March 1, 2010
Debenhams has continued to celebrate the diversity of their consumers. Last week, the UK department launched an advertising campaign for their Principles fashion line that features models of a variety of sizes, backgrounds, and abilities. By celebrating women of all abilities, the chain became the first UK fashion retailer to employ a model who uses a wheelchair in an advert. Michael Sharp, Debenhams’ Deputy Chief Executive, said: “We cater for women of all shapes and sizes, young and old, non-disabled and disabled, so we wanted our windows to reflect this choice.” Debenhams says that it is committed to using disabled models in other photography; a second photographic shoot is being organized.
While there has been much debate over the inclusion of size diversity in fashion, the incorporation of women and men of a variety of abilities has remained absent in the media. In my fight for diversity, I have always included abilities as one of the positions in the movement for diversity in fashion. In 1998, when my agency held a model search in Ottawa, we selected Joe Radmore, who uses a wheelchair, as the winner of the search. That same year, the brilliant Alexander McQueen used model Aimee Mullins, with two specially carved wooden, prosthetic legs that he had designed, in his London Fashion Week show. All of these efforts are important steps in diversifying fashion, but it is important to recognize that models of different abilities that have been incorporated into fashion to date have represented the singular and accepted size, age, and racial beauty standard. To be truly groundbreaking, fashion needs to use people of diverse abilities who are also of a variety of sizes, ages, and backgrounds in their adverts and on their catwalks.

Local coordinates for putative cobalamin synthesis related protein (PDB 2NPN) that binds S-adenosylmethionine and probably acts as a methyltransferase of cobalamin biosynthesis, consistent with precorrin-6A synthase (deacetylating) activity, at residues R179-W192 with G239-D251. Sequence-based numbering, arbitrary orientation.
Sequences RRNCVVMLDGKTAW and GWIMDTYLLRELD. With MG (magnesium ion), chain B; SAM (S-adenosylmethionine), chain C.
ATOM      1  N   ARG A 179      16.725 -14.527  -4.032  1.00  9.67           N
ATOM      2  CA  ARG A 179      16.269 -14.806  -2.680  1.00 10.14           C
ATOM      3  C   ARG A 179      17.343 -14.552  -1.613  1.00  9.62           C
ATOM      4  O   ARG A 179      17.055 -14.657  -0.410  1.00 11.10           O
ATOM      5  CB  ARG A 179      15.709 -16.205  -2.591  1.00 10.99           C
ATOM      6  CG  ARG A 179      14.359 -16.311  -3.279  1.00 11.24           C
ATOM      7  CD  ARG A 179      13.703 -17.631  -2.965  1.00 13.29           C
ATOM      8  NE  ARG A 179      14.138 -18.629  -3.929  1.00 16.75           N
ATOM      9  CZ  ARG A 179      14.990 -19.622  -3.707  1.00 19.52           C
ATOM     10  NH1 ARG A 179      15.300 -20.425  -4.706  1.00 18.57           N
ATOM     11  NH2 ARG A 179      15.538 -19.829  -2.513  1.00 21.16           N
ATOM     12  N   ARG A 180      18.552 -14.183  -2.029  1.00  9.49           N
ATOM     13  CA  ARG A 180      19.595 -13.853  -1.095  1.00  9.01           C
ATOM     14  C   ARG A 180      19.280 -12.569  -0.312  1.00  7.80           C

Debenhams reminds us all that we must continue to push, with courage and conviction, for people of all abilities to be incorporated into fashion advertising and on the runway. Fashion and style knows no size, no age, no background, and no ability; they are open to our definitions and re-definitions because the most important runway is not the catwalk in New York or Paris, but the sidewalk in our neighbourhood where we breath life into the clothes – whether we strut, limp, or wheel.